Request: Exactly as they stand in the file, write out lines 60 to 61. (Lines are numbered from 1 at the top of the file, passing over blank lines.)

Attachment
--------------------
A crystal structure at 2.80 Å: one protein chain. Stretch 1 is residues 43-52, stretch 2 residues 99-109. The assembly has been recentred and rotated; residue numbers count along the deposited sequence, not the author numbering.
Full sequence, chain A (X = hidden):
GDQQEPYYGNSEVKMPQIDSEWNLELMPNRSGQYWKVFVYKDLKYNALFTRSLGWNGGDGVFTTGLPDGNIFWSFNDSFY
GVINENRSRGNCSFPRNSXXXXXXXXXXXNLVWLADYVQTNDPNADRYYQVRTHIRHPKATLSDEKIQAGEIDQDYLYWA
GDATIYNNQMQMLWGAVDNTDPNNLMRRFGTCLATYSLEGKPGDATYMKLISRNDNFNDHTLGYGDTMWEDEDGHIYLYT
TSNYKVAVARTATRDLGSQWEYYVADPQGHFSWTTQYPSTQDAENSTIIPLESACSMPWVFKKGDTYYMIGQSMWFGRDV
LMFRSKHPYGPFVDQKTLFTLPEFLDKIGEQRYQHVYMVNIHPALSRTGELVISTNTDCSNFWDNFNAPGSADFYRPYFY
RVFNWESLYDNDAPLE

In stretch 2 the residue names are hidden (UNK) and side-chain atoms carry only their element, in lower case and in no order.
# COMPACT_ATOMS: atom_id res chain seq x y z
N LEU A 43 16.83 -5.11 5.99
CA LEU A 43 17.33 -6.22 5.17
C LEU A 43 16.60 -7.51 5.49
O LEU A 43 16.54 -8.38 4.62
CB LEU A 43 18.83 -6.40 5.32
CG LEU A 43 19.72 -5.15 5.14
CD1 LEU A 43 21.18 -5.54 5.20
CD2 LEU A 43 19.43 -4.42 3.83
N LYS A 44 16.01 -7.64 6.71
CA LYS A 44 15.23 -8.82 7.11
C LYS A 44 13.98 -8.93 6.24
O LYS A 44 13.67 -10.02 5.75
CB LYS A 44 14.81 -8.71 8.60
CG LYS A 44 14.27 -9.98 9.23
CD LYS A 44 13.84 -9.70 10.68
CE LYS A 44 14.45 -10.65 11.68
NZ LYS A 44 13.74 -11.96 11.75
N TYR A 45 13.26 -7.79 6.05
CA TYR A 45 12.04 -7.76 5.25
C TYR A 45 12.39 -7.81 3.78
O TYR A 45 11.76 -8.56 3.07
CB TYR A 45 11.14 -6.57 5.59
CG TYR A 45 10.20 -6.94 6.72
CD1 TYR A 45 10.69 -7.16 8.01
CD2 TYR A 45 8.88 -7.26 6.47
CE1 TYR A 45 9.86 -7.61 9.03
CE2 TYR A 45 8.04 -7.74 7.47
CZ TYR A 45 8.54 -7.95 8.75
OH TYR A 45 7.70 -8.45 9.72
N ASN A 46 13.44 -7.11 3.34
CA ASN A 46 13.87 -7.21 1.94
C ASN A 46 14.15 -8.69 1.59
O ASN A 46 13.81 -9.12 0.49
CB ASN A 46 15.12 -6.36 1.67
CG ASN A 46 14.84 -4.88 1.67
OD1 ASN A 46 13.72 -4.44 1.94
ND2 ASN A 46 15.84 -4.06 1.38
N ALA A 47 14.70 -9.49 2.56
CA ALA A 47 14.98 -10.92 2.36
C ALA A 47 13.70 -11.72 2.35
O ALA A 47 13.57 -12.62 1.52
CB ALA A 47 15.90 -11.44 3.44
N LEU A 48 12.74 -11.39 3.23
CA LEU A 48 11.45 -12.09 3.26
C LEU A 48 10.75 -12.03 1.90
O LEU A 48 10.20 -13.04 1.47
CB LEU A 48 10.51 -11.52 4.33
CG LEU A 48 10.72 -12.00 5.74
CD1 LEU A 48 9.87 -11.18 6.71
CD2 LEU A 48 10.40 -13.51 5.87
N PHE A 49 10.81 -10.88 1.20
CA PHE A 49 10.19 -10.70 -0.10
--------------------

CD2 LEU A 48 10.40 -13.51 5.87
N PHE A 49 10.81 -10.88 1.20